Over the last few weeks, Nick and I have spent some time talking about London and processing our thoughts about his races. We know that understanding this stuff takes time, and we know we’ve still got a long way to go on the subject. We realize that, whether people say it or not, the number one question they want to ask us is something like,

“So, what happened?”

In short—we don’t entirely know. I know that’s not the answer people want to hear, and it’s not the one we want to give, but for now, it’s the truth. We have some ideas, but at this point, it’s too soon to jump to a simple answer.  Maybe it was something we did wrong in the planning; maybe it just wasn’t Nick’s day.

But, to be honest, right now, we feel like we need to take a vacation from thinking about running. And a real vacation as well. As I write this we are on a ferry bound for the Greek island of Paros. And, looking out across the waters of the beautiful Aegean, watching as islands float by, I’d be lying if I said we’re moping.

On “doing your best”

That’s what people say, isn’t it?  We’ve been thinking about what that expression really means, and wondering if we can walk away from our Olympic experience claiming that as our comfort.

In one sense, we do know that in that race, on that day, Nick gave his best.  There’s no doubt in our minds that is true. He positioned himself perfectly and, for the first three laps, he executed a near perfect race strategy. He pushed himself to his body’s limits until he crossed the finish line. That was evident.

But, in another sense, what is incredibly frustrating about that race was that Nick’s performance was nowhere near to his best. Two weeks before the Olympic final he had smashed his own personal best and run 3:30.3, a time that ranked him fourth out of all his Olympic competitors this year—a time he had only ever dreamt of running. We felt that, especially with Nick’s history as a good championship racer, he was in the best possible position going into the Olympics. But sadly, I don’t think anyone involved in the sport would agree that Nick’s performance in that final was anywhere near that of a 3:30-caliber athlete. So, can we really claim he did his best?

What happens when everything you’ve hoped and prayed for doesn’t happen? What happens when the reality, as it turns out, is even worse than you prepared yourself for? I realize that comes across quite harsh.  It’s not necessarily the placing that makes me say that. We know that ninth in the world is not a bad placing, really. Nick has come back from injuries and placed about the same in other years and we’ve been happy with that—but that’s been off of 2 or 3 months of training. What made this race difficult were our expectations going in. When you’re on the mountaintop to start with, you hope and pray you’ll climb a little higher, you realistically expect consistency, and you even prepare yourself for the chance of a slight regression. But, “slight regression” would be an understatement to describe Nick’s race. It was the going from an effortless-3:30 kind of shape to, less than 3 weeks later, struggling to hold on to 3:34 pace and tying up to run 3:36.  Truthfully, we just didn’t expect that at all.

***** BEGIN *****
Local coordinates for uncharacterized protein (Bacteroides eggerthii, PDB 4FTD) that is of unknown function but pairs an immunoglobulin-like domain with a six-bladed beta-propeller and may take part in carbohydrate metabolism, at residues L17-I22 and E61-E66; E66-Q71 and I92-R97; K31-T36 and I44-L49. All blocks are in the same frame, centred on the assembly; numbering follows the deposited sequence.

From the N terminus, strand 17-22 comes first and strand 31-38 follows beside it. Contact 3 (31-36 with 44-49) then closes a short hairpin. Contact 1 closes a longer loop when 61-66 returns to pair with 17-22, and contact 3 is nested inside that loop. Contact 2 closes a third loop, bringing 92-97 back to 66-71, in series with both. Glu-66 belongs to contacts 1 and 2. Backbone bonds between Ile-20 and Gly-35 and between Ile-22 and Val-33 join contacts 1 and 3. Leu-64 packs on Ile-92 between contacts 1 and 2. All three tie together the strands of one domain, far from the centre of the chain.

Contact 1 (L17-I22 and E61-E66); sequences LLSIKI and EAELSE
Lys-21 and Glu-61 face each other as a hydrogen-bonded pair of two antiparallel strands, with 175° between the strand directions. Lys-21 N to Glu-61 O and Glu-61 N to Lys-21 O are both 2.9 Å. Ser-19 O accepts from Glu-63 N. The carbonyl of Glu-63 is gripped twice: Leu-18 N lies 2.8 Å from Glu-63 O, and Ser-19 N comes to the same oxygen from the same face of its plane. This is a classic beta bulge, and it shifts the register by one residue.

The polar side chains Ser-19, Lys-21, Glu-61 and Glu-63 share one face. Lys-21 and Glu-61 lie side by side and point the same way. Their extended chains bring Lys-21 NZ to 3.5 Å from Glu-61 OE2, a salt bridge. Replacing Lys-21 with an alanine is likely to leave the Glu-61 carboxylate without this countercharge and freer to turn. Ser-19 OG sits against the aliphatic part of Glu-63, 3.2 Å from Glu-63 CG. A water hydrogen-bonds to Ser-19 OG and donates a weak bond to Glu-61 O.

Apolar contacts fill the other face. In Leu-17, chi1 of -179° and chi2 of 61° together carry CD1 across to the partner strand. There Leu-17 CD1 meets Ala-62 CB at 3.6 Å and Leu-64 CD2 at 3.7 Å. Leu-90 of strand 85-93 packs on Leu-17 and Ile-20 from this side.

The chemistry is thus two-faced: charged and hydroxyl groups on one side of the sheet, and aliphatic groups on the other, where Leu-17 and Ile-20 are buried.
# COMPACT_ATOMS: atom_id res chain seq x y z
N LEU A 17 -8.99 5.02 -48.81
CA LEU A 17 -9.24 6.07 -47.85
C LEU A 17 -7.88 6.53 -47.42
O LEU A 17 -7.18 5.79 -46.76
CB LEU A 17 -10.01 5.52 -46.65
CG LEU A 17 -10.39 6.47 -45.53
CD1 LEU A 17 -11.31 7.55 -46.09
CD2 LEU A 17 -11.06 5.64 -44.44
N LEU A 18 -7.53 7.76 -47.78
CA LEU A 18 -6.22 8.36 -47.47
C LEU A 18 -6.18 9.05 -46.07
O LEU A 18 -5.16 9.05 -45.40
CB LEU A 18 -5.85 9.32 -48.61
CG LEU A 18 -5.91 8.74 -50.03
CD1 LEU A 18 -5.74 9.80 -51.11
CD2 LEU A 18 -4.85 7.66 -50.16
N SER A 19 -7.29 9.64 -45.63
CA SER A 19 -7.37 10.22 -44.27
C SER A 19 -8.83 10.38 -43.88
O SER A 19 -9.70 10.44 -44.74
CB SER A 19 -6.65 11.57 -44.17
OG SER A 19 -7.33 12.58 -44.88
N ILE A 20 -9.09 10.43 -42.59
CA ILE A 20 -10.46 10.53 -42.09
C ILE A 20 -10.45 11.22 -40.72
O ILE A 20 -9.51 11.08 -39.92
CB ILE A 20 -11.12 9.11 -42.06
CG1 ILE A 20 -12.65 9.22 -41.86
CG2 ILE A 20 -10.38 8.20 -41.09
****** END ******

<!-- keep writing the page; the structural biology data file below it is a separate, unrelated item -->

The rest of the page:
It was a hard few days after the final. I’m not embarrassed to say that race was exactly the opposite of what we prayed for, and what our friends and family prayed for.  It was and still is challenging to contend with that. We’ve always felt that God is present in everything—certainly in our spiritual lives but also in our physical lives. He’s in our days, our bodies, our careers, and yes, even a little race. He’s not a distant presence unconcerned with the details of our lives. But that’s a difficult assertion to make in the midst of disappointment, because it acknowledges that God is in that too. And as humans who want what we want, it’s hard when we don’t get it.

I mean that expression it in both senses. Yes, it’s hard when we don’t receive what we want, but it’s also hard when we just don’t “get it.” We want, so badly, to at least understand why things happen to us. But sometimes we don’t get that, either. We’re learning that lesson slowly. Failures bring out the perfectionist in us all, and in a sport like this one, fine tunings and fractions of seconds are what separate joy from heartbreak. The need to solve or fix what went wrong quickly becomes an obsession, and we’re constantly battling against that. Maybe we’ll figure it out—and rest assured, we’ll certainly do the best we can to fix things for next time—but there’s no guarantee that will happen. Simply wanting to understand does not entitle us to.

That’s the harsh reality of this sport—and, of life, too.  We don’t always get everything we want, and we don’t always understand why things happen. And we’re okay with that. Nick and I are open about how faith plays a part in our lives, but we don’t follow God just to get what we want—and I admit this is a lesson I sometimes need to be reminded of.  We follow God because, despite what we think we want, what we really want is Him. Not success, not money, not medals. And He’s the one want that we always get.


3 thoughts on “Debrief

  1. i really appreciate your honesty in this post. i too want so much from this life, but am often disappointed when faced with failure and misery. your last couple lines are encouraging and maddening @ the same time. so true though. we chase things that we think we want, but ultimately what we really want (or need) is God. but i know that is usually one of the furthest things from my mind or my heart. my faith is small, and i am too easily satisfied with receiving things of this world that i “want”. but they never satisfy for long, but i am too scared to actually receive what my heart truly longs for – God. he is uncontrollably wild unlike my worldly “wants”. anyway….thanks for the post, really challenged my heart today.

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